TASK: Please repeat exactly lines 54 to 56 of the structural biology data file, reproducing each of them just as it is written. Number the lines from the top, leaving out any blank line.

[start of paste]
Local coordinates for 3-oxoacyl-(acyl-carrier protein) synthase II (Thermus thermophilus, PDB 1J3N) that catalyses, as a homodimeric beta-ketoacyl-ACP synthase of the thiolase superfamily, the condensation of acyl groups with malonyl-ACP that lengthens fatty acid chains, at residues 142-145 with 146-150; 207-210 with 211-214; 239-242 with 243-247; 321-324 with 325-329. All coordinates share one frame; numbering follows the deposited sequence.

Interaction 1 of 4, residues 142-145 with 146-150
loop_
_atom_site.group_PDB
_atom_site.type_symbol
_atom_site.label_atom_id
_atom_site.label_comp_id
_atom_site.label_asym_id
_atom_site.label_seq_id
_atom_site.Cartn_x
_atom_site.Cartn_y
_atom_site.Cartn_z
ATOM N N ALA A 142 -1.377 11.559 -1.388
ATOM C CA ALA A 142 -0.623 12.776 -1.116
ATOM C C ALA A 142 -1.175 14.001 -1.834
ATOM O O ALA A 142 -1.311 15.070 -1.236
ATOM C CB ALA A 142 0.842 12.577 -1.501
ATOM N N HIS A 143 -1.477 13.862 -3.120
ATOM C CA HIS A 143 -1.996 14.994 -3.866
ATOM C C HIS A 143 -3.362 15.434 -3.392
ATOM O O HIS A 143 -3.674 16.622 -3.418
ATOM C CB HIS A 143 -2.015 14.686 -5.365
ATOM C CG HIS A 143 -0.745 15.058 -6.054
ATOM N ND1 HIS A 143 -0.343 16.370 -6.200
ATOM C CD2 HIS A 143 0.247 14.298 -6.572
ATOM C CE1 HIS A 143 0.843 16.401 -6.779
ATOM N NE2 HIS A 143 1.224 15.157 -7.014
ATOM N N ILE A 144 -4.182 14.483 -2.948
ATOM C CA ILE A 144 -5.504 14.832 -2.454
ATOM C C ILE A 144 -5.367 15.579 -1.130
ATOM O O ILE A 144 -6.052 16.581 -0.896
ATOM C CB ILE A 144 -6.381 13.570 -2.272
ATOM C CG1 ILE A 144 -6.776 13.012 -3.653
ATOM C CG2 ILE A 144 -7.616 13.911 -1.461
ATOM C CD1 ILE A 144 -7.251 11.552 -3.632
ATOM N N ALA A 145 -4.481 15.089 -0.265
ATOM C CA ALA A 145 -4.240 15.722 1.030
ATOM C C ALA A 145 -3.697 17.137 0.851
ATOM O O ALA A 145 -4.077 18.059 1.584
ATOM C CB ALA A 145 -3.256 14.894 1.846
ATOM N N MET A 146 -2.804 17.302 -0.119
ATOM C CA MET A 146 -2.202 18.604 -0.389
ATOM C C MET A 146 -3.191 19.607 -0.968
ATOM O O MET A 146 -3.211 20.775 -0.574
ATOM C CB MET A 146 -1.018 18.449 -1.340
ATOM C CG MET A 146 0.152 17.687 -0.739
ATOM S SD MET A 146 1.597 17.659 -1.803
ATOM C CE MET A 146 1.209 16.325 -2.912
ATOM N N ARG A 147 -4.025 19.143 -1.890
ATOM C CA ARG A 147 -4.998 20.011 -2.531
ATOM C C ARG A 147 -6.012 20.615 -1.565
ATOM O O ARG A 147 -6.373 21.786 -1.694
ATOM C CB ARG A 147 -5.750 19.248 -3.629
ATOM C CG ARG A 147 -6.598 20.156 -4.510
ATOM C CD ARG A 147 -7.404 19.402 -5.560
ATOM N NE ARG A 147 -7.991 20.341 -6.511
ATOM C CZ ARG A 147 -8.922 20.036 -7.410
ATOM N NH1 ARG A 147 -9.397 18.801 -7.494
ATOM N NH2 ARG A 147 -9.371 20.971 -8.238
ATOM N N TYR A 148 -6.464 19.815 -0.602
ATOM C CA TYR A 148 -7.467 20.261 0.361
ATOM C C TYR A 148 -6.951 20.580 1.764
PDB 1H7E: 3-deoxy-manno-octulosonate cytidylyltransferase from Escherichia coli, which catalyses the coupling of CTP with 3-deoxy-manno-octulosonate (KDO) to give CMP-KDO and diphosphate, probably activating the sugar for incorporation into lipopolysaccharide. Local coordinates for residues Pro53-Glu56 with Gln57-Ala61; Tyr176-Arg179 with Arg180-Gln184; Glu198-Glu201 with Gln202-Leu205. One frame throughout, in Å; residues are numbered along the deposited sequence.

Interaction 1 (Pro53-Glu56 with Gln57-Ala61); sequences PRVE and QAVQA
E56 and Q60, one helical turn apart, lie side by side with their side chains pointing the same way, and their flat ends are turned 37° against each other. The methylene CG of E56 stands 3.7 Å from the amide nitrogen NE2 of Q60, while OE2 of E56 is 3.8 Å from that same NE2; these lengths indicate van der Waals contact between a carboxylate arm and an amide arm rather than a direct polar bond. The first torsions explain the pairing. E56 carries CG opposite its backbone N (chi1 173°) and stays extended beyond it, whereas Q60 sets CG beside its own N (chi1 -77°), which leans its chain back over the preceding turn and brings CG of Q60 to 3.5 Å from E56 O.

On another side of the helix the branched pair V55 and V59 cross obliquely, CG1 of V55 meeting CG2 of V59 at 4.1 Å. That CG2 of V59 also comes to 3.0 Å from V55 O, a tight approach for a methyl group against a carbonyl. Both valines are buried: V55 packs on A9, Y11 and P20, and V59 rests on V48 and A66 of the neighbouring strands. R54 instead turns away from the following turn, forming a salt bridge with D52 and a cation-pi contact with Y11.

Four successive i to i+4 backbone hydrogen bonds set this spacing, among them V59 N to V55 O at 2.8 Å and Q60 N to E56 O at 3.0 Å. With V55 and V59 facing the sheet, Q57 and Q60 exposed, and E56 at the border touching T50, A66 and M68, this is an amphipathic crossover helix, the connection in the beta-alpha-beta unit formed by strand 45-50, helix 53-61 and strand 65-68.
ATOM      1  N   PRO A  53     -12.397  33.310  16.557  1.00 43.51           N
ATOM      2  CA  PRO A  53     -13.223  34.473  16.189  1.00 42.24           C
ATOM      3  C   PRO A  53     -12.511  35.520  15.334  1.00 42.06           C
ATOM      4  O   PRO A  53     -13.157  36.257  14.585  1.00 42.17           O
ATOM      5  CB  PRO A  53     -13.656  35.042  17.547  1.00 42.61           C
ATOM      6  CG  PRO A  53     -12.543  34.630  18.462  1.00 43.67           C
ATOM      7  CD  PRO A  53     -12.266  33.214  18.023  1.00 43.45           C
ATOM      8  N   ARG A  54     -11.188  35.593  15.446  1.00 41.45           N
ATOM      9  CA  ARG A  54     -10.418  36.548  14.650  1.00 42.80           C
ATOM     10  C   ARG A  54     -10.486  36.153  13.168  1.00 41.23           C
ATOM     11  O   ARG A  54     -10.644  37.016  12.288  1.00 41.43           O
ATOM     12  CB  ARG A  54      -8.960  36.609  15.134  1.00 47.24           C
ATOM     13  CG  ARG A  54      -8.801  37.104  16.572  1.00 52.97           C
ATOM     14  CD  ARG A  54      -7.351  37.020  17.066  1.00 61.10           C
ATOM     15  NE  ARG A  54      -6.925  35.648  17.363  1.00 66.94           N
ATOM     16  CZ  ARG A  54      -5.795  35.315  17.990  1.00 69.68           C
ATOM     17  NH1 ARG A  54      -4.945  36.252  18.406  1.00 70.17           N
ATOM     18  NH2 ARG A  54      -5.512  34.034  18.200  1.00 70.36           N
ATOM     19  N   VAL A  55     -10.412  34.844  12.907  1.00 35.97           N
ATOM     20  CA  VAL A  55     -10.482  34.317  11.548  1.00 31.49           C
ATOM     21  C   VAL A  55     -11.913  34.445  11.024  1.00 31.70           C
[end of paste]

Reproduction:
ATOM C CG ARG A 147 -6.598 20.156 -4.510
ATOM C CD ARG A 147 -7.404 19.402 -5.560
ATOM N NE ARG A 147 -7.991 20.341 -6.511